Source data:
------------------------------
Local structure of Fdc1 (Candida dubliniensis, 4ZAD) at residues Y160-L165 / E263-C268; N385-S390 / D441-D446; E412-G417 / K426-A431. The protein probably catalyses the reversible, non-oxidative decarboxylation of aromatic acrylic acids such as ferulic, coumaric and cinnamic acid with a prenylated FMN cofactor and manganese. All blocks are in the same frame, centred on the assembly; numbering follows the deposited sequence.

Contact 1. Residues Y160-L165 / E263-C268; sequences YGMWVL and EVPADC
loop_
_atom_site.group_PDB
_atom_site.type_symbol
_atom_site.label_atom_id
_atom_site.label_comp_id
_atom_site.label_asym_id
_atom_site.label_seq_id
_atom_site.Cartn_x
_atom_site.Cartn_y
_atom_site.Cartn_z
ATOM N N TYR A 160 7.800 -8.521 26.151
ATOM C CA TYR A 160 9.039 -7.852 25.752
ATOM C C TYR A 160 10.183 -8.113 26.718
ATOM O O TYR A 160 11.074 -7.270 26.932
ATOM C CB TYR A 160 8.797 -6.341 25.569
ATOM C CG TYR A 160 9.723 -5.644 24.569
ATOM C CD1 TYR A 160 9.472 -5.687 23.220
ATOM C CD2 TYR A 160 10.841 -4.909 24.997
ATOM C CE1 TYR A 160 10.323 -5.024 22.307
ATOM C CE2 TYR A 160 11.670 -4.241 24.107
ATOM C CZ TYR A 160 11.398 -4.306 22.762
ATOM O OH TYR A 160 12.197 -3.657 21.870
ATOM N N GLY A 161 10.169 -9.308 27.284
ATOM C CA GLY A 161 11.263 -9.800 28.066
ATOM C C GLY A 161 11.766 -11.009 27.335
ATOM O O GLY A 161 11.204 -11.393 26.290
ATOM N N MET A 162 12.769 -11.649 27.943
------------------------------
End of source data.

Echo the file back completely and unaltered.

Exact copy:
Local structure of Fdc1 (Candida dubliniensis, 4ZAD) at residues Y160-L165 / E263-C268; N385-S390 / D441-D446; E412-G417 / K426-A431. The protein probably catalyses the reversible, non-oxidative decarboxylation of aromatic acrylic acids such as ferulic, coumaric and cinnamic acid with a prenylated FMN cofactor and manganese. All blocks are in the same frame, centred on the assembly; numbering follows the deposited sequence.

Contact 1. Residues Y160-L165 / E263-C268; sequences YGMWVL and EVPADC
loop_
_atom_site.group_PDB
_atom_site.type_symbol
_atom_site.label_atom_id
_atom_site.label_comp_id
_atom_site.label_asym_id
_atom_site.label_seq_id
_atom_site.Cartn_x
_atom_site.Cartn_y
_atom_site.Cartn_z
ATOM N N TYR A 160 7.800 -8.521 26.151
ATOM C CA TYR A 160 9.039 -7.852 25.752
ATOM C C TYR A 160 10.183 -8.113 26.718
ATOM O O TYR A 160 11.074 -7.270 26.932
ATOM C CB TYR A 160 8.797 -6.341 25.569
ATOM C CG TYR A 160 9.723 -5.644 24.569
ATOM C CD1 TYR A 160 9.472 -5.687 23.220
ATOM C CD2 TYR A 160 10.841 -4.909 24.997
ATOM C CE1 TYR A 160 10.323 -5.024 22.307
ATOM C CE2 TYR A 160 11.670 -4.241 24.107
ATOM C CZ TYR A 160 11.398 -4.306 22.762
ATOM O OH TYR A 160 12.197 -3.657 21.870
ATOM N N GLY A 161 10.169 -9.308 27.284
ATOM C CA GLY A 161 11.263 -9.800 28.066
ATOM C C GLY A 161 11.766 -11.009 27.335
ATOM O O GLY A 161 11.204 -11.393 26.290
ATOM N N MET A 162 12.769 -11.649 27.943